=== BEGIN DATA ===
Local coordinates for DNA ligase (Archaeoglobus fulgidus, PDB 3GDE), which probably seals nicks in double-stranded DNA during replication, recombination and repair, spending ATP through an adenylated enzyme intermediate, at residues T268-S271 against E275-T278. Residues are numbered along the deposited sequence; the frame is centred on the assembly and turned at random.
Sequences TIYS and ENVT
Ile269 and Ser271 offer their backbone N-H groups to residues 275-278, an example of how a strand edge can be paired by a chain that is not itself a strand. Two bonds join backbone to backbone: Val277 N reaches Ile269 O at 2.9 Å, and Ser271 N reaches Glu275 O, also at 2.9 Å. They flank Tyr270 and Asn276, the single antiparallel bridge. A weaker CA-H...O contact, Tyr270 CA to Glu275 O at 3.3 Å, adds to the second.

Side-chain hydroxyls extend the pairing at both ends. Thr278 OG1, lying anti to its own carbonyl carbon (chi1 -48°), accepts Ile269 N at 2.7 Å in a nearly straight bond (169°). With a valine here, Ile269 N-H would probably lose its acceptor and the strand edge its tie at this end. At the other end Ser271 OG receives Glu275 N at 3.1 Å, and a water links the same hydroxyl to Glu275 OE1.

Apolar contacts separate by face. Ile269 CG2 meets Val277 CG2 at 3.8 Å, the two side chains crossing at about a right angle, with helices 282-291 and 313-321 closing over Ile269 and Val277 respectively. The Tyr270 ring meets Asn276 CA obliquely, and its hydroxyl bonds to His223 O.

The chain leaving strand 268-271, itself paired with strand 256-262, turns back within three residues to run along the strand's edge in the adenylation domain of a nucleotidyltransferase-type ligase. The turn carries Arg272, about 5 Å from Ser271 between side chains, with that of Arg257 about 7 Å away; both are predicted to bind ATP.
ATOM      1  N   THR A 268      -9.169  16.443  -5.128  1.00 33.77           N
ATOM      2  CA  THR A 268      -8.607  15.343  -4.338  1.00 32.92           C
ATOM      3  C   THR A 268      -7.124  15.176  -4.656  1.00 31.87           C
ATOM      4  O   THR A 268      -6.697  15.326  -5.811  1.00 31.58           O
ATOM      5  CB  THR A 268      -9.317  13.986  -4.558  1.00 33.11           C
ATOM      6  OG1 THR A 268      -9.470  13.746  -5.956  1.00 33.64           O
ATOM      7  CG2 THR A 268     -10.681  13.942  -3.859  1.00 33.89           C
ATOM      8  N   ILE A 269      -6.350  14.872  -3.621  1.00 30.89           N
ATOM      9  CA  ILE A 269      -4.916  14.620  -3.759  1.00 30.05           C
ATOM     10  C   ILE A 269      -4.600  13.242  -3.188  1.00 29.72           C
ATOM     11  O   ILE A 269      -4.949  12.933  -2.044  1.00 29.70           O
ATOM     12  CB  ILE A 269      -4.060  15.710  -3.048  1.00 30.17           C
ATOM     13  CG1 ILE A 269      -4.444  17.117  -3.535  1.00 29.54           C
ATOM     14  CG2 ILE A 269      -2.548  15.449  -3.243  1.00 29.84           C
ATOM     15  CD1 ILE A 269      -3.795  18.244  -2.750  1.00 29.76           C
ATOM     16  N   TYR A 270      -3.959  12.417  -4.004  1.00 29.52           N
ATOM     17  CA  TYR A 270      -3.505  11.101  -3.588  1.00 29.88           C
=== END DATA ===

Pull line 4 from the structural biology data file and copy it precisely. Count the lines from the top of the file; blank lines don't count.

Side-chain hydroxyls extend the pairing at both ends. Thr278 OG1, lying anti to its own carbonyl carbon (chi1 -48°), accepts Ile269 N at 2.7 Å in a nearly straight bond (169°). With a valine here, Ile269 N-H would probably lose its acceptor and the strand edge its tie at this end. At the other end Ser271 OG receives Glu275 N at 3.1 Å, and a water links the same hydroxyl to Glu275 OE1.